Funerals

Catholic Funerals 

In the face of death, the Church confidently proclaims the sure and certain hope of the Resurrection and that all who have died with Christ in baptism will be raised with him to new life. The Catholic funeral rite is divided into three parts each with its own purpose. Families may not wish to do all three parts or may want to, for example, hold the visitation the evening before the funeral Mass. Please know that we will do everything we can to provide for you what is most meaningful to your family and friends. 

To arrange a funeral please call Bobbi in the parish office at 941-426-2500 to discuss your needs. It is not necessary to be a parishioner of San Pedro Catholic Church in order for us to assist you. Also, your efforts to seek information ahead of time regarding a catholic funeral are welcome and we are happy to answer your questions about Catholic funerals.

Vigil Service (Wake)

“At the vigil, the Christian community keeps watch with the family in prayer to the God of mercy and finds strength in Christ’s presence” (Order of Christian Funerals, no. 56). The Vigil Service usually takes place during the period of visitation and viewing at the funeral home. It is a time to remember the life of the deceased and to commend him/her to God. In prayer, we ask God to console us in our grief and give us the strength to support one another.

The Vigil Service can take the form of a Service of the Word with readings from Sacred Scripture accompanied by reflection, rosary, and prayers. It can also take the form of one of the prayers of the Office for the Dead from the Liturgy of the Hours. The clergy and your funeral director can assist in planning such a service.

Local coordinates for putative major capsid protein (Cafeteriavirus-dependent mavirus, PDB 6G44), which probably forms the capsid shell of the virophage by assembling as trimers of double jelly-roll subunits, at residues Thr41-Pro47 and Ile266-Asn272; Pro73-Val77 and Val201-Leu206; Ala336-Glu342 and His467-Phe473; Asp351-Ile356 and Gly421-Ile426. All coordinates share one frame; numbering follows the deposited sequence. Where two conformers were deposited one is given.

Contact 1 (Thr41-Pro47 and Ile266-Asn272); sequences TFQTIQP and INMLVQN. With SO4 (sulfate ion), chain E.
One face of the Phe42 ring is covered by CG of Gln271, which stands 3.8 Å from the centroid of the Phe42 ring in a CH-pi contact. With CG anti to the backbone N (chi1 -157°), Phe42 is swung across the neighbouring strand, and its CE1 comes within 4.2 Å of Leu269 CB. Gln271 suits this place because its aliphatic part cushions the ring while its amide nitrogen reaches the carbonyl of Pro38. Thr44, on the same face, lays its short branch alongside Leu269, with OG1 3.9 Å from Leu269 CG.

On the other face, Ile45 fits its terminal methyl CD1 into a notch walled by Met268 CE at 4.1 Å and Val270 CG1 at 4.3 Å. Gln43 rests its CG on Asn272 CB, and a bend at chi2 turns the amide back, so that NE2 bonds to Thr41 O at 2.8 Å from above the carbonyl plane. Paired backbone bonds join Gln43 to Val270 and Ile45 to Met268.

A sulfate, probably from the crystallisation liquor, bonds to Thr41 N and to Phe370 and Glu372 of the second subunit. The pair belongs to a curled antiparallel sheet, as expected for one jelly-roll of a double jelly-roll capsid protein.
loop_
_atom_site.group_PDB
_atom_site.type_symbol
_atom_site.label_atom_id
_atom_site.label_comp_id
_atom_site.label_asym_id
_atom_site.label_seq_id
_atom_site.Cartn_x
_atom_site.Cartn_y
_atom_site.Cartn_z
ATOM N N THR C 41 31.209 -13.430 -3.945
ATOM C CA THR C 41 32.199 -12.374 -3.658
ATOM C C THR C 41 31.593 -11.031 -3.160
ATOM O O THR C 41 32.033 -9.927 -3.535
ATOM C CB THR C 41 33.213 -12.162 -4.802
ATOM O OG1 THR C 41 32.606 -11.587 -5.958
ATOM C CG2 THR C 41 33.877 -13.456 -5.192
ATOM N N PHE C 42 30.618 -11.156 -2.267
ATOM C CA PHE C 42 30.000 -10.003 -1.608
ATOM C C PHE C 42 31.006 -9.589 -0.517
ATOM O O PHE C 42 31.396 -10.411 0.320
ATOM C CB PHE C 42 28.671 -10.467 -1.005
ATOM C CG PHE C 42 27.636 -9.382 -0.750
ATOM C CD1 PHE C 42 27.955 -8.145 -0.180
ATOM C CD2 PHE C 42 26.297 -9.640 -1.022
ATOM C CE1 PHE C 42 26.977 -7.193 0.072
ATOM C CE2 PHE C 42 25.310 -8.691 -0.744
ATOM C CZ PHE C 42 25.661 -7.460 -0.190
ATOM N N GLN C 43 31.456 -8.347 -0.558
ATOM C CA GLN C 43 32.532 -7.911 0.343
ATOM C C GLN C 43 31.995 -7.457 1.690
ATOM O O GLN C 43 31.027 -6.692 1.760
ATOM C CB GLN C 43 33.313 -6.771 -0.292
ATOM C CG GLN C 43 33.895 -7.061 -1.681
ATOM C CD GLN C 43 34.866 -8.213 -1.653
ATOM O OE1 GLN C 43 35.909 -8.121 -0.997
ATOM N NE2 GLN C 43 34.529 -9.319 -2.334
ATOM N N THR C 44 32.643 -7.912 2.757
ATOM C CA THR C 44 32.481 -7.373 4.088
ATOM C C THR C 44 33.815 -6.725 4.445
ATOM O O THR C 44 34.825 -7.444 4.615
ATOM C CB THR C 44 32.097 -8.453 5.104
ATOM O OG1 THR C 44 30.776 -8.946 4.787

It is most appropriate when family and friends are gathered together for visitation, to offer time for recalling the life of the deceased. For this reason, eulogies are usually encouraged to be done at the funeral home during visitation or at the Vigil Service.

Funeral Liturgy

The funeral liturgy is the central liturgical celebration of the Christian community for the deceased. When one of its members dies, the Church encourages the celebration of the funeral liturgy at a Mass. When Mass cannot be celebrated, a funeral liturgy outside Mass can be celebrated at the church or in the funeral home.

At the funeral liturgy, the Church gathers with the family and friends of the deceased to give praise and thanks to God for Christ’s victory over sin and death, to commend the deceased to God’s tender mercy and compassion, and to seek strength in the proclamation of the Paschal Mystery. The funeral liturgy, therefore, is an act of worship, and not merely an expression of grief.

Rite of Committal (Burial or Interment)

The Rite of Committal, the conclusion of the funeral rite, is the final act of the community of faith in caring for the body of its deceased member. It should normally be celebrated at the place of committal, that is, beside the open grave or place of interment. In committing the body to its resting place, the community expresses the hope that, with all those who have gone before us marked with the sign of faith, the deceased awaits the glory of the resurrection. The Rite of Committal is an expression of the communion that exists between the Church on earth and the Church in heaven: the deceased passes with the farewell prayers of the community of believers into the welcoming company of those who need faith no longer but see God face-to-face.